“Everything will be all right in the end. If it’s not all right, it’s not the end.” This is a saying plucked from the movie “The Best Exotic Marigold Hotel.” It’s a British film about several older people relocating to India for various reasons: health, retirement, vacation, adventure and spiritual questing. I won’t even pretend to give a summary of the plot, or to extol the virtues of a spiritual quest in India.
India has been a place of searching and learning for centuries. Two women who recently (in the past few years) wrote about their journeys to India were Eat, Pray, Love’s author Elizabeth Gilbert and Some Assembly Required’s author Anne Lamott.
Anne Lamott made her long-dreamed of trip to India with a friend. She said, “…there is a phrase, rungi-chungi, jilli-milli, which means total bombardment on every level, too much of everything all at once. Every color, smell, taste, sound and echo fills the air, hot and spicy curries. Every kind of sweet, harmony and silence and horns honking…”
“ … It is layers upon layers of ancient and living civilizations, a profound and tangible sacredness that has been alive for 7,000 years, always and still evolving, so maybe not exactly the song that never ends, but more like a song that has no beginning and no end … Everything is right there on the streets – everything that ever was, everything beautiful and destitute that ever was and will be, with Stone Age fires along the streets burning outside high tech corporate offices, the Divine being transmitted and worshipped, and the reality and the continuity of that; and the dirt and the pee and the people shitting in the streets, and a million beggars right around you, and two million dogs, and as many cows and bulls, and every God everywhere, so that this sense of worship envelopes everything, permeates and emanates. … But here I was part of it, part of the dance.”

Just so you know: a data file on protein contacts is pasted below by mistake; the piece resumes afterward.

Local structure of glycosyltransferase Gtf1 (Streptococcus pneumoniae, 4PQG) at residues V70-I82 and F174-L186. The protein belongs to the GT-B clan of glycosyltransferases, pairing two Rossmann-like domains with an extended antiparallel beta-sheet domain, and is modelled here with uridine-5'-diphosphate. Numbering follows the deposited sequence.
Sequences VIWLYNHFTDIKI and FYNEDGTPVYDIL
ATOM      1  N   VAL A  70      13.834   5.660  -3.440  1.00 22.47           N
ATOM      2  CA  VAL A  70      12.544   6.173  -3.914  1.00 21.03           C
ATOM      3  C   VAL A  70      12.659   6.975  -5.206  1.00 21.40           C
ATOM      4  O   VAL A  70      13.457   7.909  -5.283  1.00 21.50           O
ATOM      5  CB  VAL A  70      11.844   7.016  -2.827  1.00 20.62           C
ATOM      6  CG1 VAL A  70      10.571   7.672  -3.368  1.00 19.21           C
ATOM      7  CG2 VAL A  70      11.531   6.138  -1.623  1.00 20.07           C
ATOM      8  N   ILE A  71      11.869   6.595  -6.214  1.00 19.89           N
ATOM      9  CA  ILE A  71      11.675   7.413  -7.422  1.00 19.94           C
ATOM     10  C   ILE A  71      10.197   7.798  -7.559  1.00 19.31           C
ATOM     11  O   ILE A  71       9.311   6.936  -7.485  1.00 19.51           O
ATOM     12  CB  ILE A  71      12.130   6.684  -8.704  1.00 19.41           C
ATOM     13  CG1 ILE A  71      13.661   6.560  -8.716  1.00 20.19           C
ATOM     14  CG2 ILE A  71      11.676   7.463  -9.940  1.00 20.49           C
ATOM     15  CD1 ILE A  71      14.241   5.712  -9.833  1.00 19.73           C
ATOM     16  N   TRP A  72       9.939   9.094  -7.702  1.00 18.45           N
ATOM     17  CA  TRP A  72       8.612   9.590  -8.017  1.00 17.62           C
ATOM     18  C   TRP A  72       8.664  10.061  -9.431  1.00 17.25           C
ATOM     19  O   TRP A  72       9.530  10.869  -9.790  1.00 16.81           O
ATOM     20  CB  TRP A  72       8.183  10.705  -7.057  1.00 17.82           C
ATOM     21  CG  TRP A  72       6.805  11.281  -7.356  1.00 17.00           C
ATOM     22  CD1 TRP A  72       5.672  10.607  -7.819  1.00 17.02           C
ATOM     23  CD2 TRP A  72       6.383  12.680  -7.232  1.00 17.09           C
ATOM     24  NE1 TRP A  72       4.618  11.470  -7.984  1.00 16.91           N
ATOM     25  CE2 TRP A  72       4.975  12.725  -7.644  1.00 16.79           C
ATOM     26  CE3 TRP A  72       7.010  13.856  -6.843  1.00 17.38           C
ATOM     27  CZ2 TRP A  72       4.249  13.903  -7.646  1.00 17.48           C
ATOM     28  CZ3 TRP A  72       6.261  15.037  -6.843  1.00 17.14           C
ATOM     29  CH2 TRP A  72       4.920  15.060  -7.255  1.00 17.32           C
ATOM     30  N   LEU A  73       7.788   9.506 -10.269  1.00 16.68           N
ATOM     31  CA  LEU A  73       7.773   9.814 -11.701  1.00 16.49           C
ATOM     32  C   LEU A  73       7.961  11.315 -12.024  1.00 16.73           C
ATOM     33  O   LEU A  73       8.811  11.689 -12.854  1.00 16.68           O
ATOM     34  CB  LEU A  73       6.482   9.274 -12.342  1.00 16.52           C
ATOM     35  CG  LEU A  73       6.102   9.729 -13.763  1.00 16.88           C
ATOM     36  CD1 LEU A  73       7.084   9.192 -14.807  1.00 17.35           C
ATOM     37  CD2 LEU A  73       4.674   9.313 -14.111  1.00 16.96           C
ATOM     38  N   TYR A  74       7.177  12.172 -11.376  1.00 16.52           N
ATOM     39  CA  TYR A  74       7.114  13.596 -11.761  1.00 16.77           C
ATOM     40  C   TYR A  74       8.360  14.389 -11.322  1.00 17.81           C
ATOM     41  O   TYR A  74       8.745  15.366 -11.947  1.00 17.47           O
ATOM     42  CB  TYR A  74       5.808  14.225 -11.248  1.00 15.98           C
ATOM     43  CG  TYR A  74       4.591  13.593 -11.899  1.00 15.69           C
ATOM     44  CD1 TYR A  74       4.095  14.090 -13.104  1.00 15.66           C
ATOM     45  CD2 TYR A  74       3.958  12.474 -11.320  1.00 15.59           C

“… India showed me reality: two concentric circles further from what life will usually show of itself, because India doesn’t have the extra energy to work on the surface or the appearance or veneer. So you see how animal, how human, how divine and bodily and mystical we all are, and how this is all swirled together.”
I haven’t been to India. Yet. But I have traveled through the experiences of others. Books. Movies. Personal anecdotes.
Nevetheless, I’m on my own spiritual quest. It will take me to Cambridge this autumn, as I start graduate classes, encouraged to ask questions about how intellectual and spiritual topics fit into a vocational transformation.
Sure, the “other side” of the Charles River isn’t as far away as India. I doubt there are cows in the streets, or even usually in the Common, except for special festivals. Nor are people routinely peeing or defecating in the streets, or building fires outside executive buildings. And yet … there is a flow, a rush, a layering of life … and ideas and beliefs and possibilities … all there. Waiting for me to wade into it, dunk my head beneath its surge and tumble, only to rise up again, pushing off the bottom, gasping for air, cold and shivering and excited by whatever has touched me, drenched me, changed me.
Meanwhile, as the saying goes, “If it’s not all right, it’s not the end.”